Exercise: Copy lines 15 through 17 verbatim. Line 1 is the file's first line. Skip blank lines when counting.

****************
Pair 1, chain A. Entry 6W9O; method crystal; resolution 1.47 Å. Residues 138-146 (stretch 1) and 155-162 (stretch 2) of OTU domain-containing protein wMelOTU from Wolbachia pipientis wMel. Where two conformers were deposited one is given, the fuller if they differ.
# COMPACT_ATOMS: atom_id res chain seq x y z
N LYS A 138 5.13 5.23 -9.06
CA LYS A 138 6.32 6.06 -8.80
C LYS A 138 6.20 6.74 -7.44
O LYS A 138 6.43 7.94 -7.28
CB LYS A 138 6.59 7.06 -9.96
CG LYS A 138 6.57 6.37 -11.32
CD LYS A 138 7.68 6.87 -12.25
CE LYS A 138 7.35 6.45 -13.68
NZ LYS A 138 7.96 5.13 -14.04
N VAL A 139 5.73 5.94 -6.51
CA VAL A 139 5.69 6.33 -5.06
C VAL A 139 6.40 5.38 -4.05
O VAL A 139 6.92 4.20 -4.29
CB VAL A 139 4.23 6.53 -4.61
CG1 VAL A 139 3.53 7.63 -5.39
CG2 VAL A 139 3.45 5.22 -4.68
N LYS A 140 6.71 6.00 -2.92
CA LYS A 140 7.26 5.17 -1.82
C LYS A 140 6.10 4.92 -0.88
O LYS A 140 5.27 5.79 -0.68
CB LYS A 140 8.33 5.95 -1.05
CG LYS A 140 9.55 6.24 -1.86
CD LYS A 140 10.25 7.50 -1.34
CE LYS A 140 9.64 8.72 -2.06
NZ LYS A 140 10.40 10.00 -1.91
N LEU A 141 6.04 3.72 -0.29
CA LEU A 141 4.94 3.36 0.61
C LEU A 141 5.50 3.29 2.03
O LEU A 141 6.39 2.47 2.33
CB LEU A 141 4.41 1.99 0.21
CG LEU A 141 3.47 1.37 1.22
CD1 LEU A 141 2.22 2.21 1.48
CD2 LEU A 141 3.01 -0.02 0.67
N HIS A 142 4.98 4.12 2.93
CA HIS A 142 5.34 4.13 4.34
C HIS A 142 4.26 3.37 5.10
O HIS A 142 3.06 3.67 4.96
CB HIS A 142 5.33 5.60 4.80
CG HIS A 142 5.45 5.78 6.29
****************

O VAL A 139 6.92 4.20 -4.29
CB VAL A 139 4.23 6.53 -4.61
CG1 VAL A 139 3.53 7.63 -5.39